Getty Images To Go Public In $4.8B SPAC Deal

  • SPAC
  • December 12, 2021
  • 1484
  • 4 minutes read

Getty Images, the famous licensee of stock images and videos to businesses and news outlets, is returning to the public markets. This time, it’s through the route of merging with a special-purpose acquisition company (SPAC).

  • Getty has agreed to merge with CC Neuberger Principal Holdings II (NYSE: PRPB), a SPAC formed as a partnership between investment firms CC Capital and Neuberger Berman. The merger values Getty Images at $4.8bn and is expected to raise cash proceeds of $1.2bn, barring investor redemptions.

 

  • The cash proceeds include funds held in trust by the SPAC ($720mn), subject to investor redemptions, and additional investments committed by CC Capital and Neuberger Berman. The average redemption rate in SPAC deals was 52% in this year’s third quarter, so we can expect a significant part of the cash held in the trust to be handed back “redeemed” to investors. CC Capital and Neuberger Berman, the sponsors, have committed up to $300mn to backstop investor redemptions to curb this.

 

  • With this deal, Getty is returning to the public markets that it first stepped into with a 1996 IPO and got out of in 2008 when it sold to private equity firm Hellman & Friedman for $2.4bn. Hellman, in 2012, sold Getty to a rival PE firm, Carlyle Group, for $3.3bn; and Carlyle, in 2018, sold the company to the founding Getty Family for an undisclosed price. It’s the family that’ll mainly benefit from this SPAC merger, and secondly, Carlyle, which held onto some minority financial interest in Getty following the sale.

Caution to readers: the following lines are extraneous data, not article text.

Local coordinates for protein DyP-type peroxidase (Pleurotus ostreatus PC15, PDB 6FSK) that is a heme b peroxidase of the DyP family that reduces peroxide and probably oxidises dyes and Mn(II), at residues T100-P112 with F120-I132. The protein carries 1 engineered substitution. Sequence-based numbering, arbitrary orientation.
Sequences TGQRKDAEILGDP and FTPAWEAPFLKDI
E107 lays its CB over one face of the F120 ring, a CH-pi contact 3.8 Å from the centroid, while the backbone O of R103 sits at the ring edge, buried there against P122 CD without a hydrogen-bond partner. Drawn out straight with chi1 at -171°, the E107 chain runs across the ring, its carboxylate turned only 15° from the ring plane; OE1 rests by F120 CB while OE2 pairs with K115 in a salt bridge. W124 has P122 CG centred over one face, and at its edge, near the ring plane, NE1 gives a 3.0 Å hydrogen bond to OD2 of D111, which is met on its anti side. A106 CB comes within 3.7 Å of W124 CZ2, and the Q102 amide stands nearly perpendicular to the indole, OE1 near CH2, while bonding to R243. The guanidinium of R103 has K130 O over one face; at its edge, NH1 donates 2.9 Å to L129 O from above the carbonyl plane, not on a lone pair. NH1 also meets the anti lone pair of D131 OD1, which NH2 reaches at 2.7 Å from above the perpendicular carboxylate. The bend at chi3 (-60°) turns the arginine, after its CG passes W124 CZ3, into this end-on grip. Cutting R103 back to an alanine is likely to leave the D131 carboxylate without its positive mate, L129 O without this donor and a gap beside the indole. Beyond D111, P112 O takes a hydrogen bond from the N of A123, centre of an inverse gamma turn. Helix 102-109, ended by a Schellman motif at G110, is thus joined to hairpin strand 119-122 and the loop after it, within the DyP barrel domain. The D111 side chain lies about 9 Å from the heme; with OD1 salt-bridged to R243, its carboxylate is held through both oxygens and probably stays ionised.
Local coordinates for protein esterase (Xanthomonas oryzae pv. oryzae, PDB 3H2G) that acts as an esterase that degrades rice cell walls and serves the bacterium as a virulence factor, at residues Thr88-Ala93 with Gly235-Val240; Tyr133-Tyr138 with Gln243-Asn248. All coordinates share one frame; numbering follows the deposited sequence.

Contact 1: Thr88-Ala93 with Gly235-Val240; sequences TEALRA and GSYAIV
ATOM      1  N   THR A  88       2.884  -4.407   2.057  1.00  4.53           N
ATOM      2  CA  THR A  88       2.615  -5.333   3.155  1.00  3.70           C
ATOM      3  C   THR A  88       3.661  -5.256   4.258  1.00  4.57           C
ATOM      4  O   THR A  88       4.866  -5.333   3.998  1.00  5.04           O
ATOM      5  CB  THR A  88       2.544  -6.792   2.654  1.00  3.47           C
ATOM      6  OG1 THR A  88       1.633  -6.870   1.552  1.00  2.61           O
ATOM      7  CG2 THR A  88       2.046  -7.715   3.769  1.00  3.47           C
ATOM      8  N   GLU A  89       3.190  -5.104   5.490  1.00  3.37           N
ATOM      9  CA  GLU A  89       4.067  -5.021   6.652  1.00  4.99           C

As expected with SPAC mergers, Getty Images opened the books into its finances. The company brought in $814mn in revenue in 2020, down from $846mn in 2019 and $868mn in 2018. It posted a net loss of $39mn in 2020, down from $51mn in 2019. Getty has significant debt on its books, and interest payments on that debt is a primary reason for its losses. In fact, the company says it’ll use $576mn of its merger proceeds to pay down debt.

Getty has a simple business model, selling licensed images and videos to businesses and news outlets. Lately, the subscription model for licensed footage is making up a great deal of Getty’s revenue, 46% in 2020 compared to 29% in 2016. The company says it’s looking towards markets outside the western hemisphere for growth prospects.

Getty Images’ business also includes the stock photo marketplaces iStock and Unsplash.

  • Following the merger, Getty will start trading on the New York Stock Exchange (NYSE) with the ticker symbol “GETY“.

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